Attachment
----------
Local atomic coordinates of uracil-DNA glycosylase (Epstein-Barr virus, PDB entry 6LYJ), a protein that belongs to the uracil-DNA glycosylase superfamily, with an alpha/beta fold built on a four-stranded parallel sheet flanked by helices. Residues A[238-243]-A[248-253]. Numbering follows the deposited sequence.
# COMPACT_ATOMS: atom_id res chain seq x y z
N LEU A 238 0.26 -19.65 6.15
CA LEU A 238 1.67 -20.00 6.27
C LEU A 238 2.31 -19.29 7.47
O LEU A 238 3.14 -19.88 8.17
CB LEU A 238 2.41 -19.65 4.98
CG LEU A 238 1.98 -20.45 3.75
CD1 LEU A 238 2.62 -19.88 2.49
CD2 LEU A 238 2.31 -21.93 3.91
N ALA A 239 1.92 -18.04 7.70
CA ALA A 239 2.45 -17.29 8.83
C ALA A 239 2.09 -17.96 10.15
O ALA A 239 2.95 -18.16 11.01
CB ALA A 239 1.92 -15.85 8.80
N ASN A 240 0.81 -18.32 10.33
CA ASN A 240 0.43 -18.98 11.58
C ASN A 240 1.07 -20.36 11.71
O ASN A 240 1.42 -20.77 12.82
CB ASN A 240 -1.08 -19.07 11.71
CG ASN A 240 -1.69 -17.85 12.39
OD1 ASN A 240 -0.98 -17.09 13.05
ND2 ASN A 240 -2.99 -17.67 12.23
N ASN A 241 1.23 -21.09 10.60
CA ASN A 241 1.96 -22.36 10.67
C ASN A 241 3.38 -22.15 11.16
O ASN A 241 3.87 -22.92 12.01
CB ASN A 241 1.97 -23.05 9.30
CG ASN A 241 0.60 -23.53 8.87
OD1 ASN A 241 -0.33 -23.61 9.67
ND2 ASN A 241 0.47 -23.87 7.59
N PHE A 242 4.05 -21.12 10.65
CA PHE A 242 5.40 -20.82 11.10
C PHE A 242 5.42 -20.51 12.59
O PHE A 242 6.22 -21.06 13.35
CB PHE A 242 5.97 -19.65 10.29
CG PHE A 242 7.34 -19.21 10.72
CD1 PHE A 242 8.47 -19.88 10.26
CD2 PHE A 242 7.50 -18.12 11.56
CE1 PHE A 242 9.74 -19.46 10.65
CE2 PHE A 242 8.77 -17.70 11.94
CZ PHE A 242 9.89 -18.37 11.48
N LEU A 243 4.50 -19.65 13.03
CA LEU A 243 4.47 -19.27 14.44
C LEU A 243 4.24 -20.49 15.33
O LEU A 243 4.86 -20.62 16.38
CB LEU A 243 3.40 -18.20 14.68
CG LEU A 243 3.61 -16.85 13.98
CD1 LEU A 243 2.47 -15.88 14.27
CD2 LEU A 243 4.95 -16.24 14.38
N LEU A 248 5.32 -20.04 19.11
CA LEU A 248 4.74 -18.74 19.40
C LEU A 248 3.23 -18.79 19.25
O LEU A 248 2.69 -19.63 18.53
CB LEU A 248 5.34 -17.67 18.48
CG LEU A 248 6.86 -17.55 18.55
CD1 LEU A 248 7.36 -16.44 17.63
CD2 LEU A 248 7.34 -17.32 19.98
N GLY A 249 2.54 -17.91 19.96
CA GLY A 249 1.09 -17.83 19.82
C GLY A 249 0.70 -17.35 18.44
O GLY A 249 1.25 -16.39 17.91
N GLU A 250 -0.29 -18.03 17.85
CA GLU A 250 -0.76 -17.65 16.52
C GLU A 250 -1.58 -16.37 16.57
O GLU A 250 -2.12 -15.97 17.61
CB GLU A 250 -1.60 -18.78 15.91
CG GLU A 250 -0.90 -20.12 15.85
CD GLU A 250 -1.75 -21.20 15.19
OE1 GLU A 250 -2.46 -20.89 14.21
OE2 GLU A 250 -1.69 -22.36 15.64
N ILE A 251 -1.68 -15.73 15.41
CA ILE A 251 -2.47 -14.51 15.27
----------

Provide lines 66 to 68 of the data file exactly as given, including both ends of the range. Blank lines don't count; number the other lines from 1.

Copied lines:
O GLU A 250 -2.12 -15.97 17.61
CB GLU A 250 -1.60 -18.78 15.91
CG GLU A 250 -0.90 -20.12 15.85